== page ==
The workshop at no.w.here lab reminded me what it is like to have stuff in your hands. Stuff in your hands that you are actually making something with. Alongside all my works produced via digital technology, with nothing more than a mouse or graphics tablet pen in my hand, I have continued to make in-real-life objects that sit somehow uncomfortably somewhere unknown between sculpture and craft. Most of this work has never been exhibited beyond the walls of my mini Mertzbau. What I focus on showing the world is my moving image work. It is what I consider to be my real work, but I think I have been working under a misapprehension since I first put my hand on a mouse and taught myself a new way to manipulate new tools.
Cine film is not just moving image. It does not equate to either magnetic video tape or digital video, but that is not an assertion regarding the aesthetic quality of the viewing experience, which we tend to focus on most when considering moving image. My assertion refers to the making process. Cine film is a physical substance which your hands come into contact with when you make a film. It is also a physical substance that can be manipulated and used in ways other than those dictated by a camera or projector.
What I have not done until this period of professional development, and since entrusting my beloved Bolex to mothballs while my Sony PC350E gads about the world with me, is actually put to test my long suspected theory that direct physical contact with a substance effects one’s visual sensibilties. So, when I work with cine film I create different images, different imagery, different visual juxtapositions and therefore construct different relationships in meaning and context. When I first used to talk about myself as a film maker, I was always urgent in my explanation that I don’t make films. Rather, I explained it as using cine film like a painter might use paint or a poet might use words. Using it as a medium, a substance, to make a work of art with. A work of art that does not necessarily use the same sensibilities we expect from a film. A camera is only one tool within the process of making, and how I use that tool is influenced by the processes I went through prior to picking it up; when making a previous work.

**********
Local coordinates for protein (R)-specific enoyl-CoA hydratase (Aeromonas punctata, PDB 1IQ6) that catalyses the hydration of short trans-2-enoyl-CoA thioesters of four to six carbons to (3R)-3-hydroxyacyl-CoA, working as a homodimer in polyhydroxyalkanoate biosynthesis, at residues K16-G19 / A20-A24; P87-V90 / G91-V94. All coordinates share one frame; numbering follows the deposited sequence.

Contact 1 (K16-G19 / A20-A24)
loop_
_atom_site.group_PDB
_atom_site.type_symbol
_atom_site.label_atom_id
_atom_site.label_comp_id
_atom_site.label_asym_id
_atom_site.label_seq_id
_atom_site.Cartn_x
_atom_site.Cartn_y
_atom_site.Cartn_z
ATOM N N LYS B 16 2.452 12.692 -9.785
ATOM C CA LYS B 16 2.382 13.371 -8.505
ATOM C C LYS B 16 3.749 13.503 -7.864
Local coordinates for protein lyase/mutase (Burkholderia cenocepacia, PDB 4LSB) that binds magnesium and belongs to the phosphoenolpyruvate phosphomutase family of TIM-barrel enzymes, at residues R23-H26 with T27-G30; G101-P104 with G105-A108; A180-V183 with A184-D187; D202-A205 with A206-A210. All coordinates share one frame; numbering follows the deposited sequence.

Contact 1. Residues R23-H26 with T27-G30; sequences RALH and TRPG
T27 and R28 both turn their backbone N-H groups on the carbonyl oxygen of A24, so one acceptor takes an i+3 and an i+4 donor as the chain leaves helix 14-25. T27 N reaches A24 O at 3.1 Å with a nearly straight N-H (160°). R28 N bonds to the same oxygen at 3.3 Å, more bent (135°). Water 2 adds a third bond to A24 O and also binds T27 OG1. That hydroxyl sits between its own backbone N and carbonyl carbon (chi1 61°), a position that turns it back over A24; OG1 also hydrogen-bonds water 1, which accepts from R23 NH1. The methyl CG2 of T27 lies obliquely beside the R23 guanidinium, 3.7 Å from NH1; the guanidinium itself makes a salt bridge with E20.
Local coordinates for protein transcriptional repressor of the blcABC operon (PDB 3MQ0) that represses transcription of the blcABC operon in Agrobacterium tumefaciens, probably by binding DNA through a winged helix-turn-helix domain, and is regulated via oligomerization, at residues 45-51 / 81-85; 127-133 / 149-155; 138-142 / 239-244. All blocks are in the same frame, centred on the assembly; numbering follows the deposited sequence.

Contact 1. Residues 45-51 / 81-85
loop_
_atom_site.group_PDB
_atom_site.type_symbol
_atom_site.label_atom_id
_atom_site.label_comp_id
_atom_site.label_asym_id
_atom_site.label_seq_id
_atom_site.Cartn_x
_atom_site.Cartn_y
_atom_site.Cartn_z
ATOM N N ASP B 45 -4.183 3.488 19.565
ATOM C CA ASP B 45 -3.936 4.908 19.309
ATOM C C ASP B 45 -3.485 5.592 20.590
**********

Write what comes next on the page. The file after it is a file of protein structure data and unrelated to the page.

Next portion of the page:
The mental processes we engage in when using software are quite different to those that happen when we manipulate physical matter. I feel convinced that that reality makes me make different art. In turning around and looking back to what I used to do, I seem to have found the way to move forward. It must always be true that we do not want to walk ourselves back into the past and do the same things again and again, but by facing the opposite way to everything we have done, is it so much easier to loose sight of what was good about it? I’ve decided for the time being that the best way to continue my practice is to learn to walk backwards into the future.